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Gomez: D-backs’ financial mishaps made Goldschmidt trade inevitable

Arizona Diamondbacks' Paul Goldschmidt looks on from the dugout before the baseball game against the San Diego Padres Thursday, Aug. 16, 2018, in San Diego. (AP Photo/Orlando Ramirez)

The Arizona Diamondbacks were destined to trade one of their best players in franchise history following a disappointing season.

General manager Mike Hazen chose to sacrifice trading first baseman Paul Goldschmidt away for valuable assets and long-term flexibility of the team.

Payroll mismanagement under previous D-backs regimes is what ultimately led to this decision, ESPN’s Pedro Gomez told Bickley & Marotta on 98.7 FM Arizona’s Sports Station Friday.

“I think that they put themselves in this position when they signed Zack Greinke,” Gomez said. “When you tie up one-third or so of your payroll in one player, that just puts a choke-hold on what you can do otherwise.”

Greinke, 35, signed a six-year, $206.5 million contract in 2015, worth about $35 million per year, under former general manager Dave Stewart. That’s more per year than Goldschmidt made over the course of his five-year, $32 million contract with Arizona, not including the club option for 2019 that will pay him $14.5 million in St. Louis.

Stewart, who was fired in 2016 before Hazen took over, also signed 28-year-old outfielder and third baseman Yasmany Tomás to a hefty contract for the D-backs.

“Yasmany Tomás actually made more money than Paul Goldshmidt last season,” he said. “He was the second-highest paid employee in the Arizona Diamondbacks organization after Greinke, and he was not on the 40-man roster — never appeared in one single game.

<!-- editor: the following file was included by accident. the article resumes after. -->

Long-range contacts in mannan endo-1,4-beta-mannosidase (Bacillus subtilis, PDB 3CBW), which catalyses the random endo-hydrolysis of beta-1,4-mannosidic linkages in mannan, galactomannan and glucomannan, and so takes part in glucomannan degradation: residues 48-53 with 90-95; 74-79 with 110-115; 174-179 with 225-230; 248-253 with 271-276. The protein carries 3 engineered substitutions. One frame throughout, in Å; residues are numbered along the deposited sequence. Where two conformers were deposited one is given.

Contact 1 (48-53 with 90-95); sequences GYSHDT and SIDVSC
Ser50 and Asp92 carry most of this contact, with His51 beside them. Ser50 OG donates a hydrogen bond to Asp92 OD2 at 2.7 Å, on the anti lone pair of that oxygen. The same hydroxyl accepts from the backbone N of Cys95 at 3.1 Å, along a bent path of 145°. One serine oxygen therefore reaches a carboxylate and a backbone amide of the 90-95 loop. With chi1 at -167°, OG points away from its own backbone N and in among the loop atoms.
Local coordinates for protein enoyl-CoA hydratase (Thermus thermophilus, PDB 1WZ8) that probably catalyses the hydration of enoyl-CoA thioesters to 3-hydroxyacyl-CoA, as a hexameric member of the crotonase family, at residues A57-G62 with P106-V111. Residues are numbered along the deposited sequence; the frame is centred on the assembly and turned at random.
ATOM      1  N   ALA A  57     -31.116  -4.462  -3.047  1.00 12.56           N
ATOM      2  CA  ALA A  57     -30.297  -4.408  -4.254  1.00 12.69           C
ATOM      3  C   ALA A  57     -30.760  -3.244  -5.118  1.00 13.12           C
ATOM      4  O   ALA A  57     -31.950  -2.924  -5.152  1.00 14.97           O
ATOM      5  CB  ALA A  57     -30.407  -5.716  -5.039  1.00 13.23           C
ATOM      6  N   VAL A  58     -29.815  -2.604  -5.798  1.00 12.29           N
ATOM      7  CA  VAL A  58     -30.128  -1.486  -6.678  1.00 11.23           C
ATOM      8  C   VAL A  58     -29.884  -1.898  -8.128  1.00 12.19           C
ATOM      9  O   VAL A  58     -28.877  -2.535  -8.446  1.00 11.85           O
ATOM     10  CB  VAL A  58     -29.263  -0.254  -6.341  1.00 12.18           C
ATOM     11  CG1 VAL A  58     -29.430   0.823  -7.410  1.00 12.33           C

“So you make decision like that and you’re basically putting yourself in a situation where you’re not going to be able to keep a Paul Goldschmidt.”

Hazen has already lost former D-backs pitcher Patrick Corbin to the Washington Nationals in free agency, and will likely lose outfielder A.J. Pollock, which point to signs of a rebuild for the organization.

But Arizona shouldn’t necessarily expect longevity with one star player. Smaller markets equal less money, said Gomez:

“There are a lot of organizations that cannot keep that true major star, once he becomes that, and you even see it with some big markets. I mean, there’s some doubt that Mike Trout will finish with the Angels. It’s really difficult if you’re Arizona, Kansas City, Pittsburgh, Cincinnati, Cleveland — it’s just really difficult to keep because the money is just so exorbitant and those teams that play in those major markets on the coast just have more money.”

The D-backs will now have to figure what direction to go with Greinke and which suitors would want to take on his contract if Arizona is willing to deal him via trade.

“There are teams that absolutely would love to take him on but they’re not going to take on $104 million over three years,” Gomez said. “That’s just the reality.”

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